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Data & Statistics

Use the tabs below to access specific types of data and resources
Tags: census, data, geospatial, gis, government, health, international, nuclear, renewable energy, statistics, technology
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Additional Resources

  • Use the navigation tabs to find links to many resources in that subject area. Such as; Census/Government Data, Geographic Information Systems (GIS), Health Data, and Technology Data
  • Many of the library's research databases can limit to specific types of data. For example, CQ Researcher offers an area for charts and graphs data. Contact the librarians for assistance.
  • The JSTOR database offers a free Data for Research (DfR) service. "DfR enables researchers to find useful patterns, associations and unforeseen relationships in the body of research available in the journal and pamphlet archives on JSTOR.

Citing Data Sources

Datasets vs. Statistics

What is the difference between a dataset and a statistic?

According to "The Oxford English Dictionary" a dataset (or data set) is: "A collection of related sets of information that is composed of separate elements but can be manipulated as a unit by a computer." This information is presented in the final form and has already been manipulated to produce a set. If you need to look at a relationship between multiple variables across various conditions, then you would need a dataset.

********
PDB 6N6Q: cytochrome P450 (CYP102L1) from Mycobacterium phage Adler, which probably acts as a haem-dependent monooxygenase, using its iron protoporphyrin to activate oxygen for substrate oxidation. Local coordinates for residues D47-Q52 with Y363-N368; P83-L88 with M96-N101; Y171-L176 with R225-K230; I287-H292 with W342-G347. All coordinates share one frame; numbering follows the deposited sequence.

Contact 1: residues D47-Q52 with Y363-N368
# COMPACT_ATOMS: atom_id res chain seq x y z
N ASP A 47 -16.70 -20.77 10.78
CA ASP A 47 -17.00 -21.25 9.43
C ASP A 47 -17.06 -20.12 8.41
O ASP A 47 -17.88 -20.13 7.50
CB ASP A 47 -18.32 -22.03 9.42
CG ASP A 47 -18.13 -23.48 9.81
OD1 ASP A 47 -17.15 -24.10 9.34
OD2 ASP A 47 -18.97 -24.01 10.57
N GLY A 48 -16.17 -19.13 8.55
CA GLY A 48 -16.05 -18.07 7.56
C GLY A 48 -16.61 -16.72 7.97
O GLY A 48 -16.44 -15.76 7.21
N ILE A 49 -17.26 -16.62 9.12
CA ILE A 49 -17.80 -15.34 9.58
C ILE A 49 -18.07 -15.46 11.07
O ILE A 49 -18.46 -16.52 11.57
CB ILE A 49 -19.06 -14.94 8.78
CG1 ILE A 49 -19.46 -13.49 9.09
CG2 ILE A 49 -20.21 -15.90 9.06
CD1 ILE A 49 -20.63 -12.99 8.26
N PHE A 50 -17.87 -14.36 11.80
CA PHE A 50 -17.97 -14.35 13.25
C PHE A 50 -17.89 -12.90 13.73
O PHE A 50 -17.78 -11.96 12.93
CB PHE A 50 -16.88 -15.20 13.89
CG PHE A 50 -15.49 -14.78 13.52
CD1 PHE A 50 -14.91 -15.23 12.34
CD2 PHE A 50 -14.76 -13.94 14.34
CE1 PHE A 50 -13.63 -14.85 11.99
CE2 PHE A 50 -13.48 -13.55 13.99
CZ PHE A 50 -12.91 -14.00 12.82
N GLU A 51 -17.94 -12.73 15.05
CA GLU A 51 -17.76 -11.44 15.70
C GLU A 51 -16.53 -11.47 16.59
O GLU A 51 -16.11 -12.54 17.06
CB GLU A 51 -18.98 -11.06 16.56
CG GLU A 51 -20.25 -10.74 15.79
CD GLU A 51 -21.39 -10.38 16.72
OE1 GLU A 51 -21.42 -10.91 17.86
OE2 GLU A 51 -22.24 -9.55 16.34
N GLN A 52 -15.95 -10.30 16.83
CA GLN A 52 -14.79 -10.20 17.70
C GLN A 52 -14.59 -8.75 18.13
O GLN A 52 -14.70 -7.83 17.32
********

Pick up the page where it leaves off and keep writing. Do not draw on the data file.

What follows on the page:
A Statistic is: "The collection of numerical data on a particular subject."  A statistic or group of statistics are typically presented as a finite number such as a percentage or rate and are represented visually often by charts and graphs. 

You will need to think about what type of information you need when you're searching for data. For example, do you just need one statistic about a specific population? Or do you need to see how an organization has manipulated their data to show changes over time?

Don't forget to evaluate!

How to download datasets

Many datasets can be downloaded into a statistical package such as SPSS, STATA, and/or R or other types of applications such as MS Excel.  When downloading these files, be sure to look for the accompanying metadata files that are sometimes called ReadMe, Codebooks, or Data dictionaries.  These additional files may be needed to open the datasets, as well as understand what is in them.  The important key factors, such as when and how the data was captured, along with explanations of the abbreviated variables names will help you make use of the data.  These files may even come in handy during the citation process.